Indonesia - A taste of "Lontong Cap Go Meh", an ethnic Chinese-Javanese dish in Lawang
- klyeoh Nov 14, 2011 11:56 PM
Depot HTS (Han Tjwan Sing) is a largish Chinese-Indonesian-owned restaurant-cum-grocery mart located in Lawang. Founded in 1927, I often wondered what kind of traffic actually passed by its location then. The area then was popular with Indonesia’s erstwhile Dutch colonial masters for its cool dry climate, owing to its altitude – providing a pleasant respite from the tropical heat & humidity.
Depot HTS’ claim to fame was its chewy, hollow sesame seed-encrusted glutinous rice balls filled with mung-bean paste - popularly known as “jin deui” (煎堆) in Chinese, but known as “onde-onde” here in Indonesia (the term was very confusing to me, as in Singapore/Malaysia, “onde-onde” are poached pandanus-green-tinted rice flour balls filled with Gula Melaka/palm sugar and rolled in freshly-grated coconut).
I liked Depot HTS’ “onde-onde” – crisp, airy and the mung bean filling was not too sweet.
We had lunch today at Depot HTS because a couple of Chinese-Indonesian colleagues were gushing lyrical about its “Lontong Cap Gomeh” – compressed rice cakes, chicken, fried tofu and various poached vegetables, all slathered with a very tasty turmeric-tinged, lightly-spiced, coconut milk-infused gravy. This dish is typically cooked by the ethnic Chinese in Java to celebrate the 15th Night of the Chinese Lunar New Year (in Fujianese dialect – 15th night was called “Chap Go Meh”). The dish would be similar to Singaporean or Malaysian “lontong” served with “sayur lodeh” (coconut crème-curried vegetables), but “Lontong Cap Gomeh” also included additional toppings like “Opor Ayam”, a lightly-spiced chicken curry, and “Sambal Goreng Ati Ampela” (fried chillied chicken livers & gizzards).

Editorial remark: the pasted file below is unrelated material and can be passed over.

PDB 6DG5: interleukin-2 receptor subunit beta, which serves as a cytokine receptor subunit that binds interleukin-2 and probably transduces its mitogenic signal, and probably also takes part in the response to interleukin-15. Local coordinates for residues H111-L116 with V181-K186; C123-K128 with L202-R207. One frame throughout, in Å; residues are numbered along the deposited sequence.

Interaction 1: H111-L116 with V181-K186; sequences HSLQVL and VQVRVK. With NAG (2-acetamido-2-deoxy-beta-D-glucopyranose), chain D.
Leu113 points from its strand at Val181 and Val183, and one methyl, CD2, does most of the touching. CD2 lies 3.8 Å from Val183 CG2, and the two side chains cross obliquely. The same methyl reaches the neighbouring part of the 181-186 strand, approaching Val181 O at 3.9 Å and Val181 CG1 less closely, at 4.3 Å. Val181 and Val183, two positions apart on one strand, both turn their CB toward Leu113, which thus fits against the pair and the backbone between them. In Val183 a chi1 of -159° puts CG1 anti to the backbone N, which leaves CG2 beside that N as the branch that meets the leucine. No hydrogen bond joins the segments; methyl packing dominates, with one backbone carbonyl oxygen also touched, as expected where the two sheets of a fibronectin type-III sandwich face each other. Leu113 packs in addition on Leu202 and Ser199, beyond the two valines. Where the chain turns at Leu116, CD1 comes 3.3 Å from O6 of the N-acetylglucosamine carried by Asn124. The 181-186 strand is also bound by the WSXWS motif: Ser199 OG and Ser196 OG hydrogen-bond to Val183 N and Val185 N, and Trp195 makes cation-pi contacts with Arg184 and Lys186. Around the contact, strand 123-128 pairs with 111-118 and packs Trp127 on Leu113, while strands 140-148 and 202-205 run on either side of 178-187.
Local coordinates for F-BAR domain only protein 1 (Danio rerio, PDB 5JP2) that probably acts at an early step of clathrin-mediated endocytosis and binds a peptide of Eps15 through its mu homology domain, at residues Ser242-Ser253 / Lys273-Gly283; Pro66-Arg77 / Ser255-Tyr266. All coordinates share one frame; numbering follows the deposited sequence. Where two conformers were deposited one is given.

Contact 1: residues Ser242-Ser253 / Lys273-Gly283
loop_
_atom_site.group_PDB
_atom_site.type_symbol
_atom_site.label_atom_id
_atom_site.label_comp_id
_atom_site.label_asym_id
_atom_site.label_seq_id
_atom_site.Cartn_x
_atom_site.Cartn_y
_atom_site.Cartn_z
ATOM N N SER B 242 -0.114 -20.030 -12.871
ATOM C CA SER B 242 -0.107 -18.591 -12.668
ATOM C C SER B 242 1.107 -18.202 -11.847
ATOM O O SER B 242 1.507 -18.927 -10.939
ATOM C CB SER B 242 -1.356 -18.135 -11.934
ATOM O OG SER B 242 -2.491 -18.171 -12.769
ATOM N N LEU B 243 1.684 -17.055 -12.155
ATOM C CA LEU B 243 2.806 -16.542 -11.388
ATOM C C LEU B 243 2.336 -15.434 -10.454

Other dishes we had today included:
- “Soto Ayam” (spiced chicken soup) , served with rice
- “Nasi campur” – the typical East Javanese rice dish served with a variety of spiced meats & vegetables. “Nasi campur” varies from restaurant to restaurant, each will have its trademark version of “nasi campur”.
- “Rawon” – beef stewed in a “kluwek” nut-infused gravy stock, spiced with turmeric, candlenuts, galangal, onions, lemongrass, lime leaves and chillies.
- A variety of side-dishes like “Bentoel goreng” (fried yam fritters), “Pastel” (egg-and-meat-filled empanadas) and “Kroket” (a deep-fried crepe with sweet-savory chicken-meat filling)
Jl. Dr Wahidin 123
Lawang, East Java
I was holidaying in Penang over Chap Goh Meh this year, and it was absolutely fascinating: the Penangites held a huge traditional Chap Goh Meh procession which included "dondang sayang" , lion dance and dragon dance troupes in the Esplanade, throwing of oranges into the sea, and loads and loads of Penang street food goodies! Don't think we have any specific traditional food in Singapore (or Malaysia) which is related the celebration of Chap Goh Meh, right?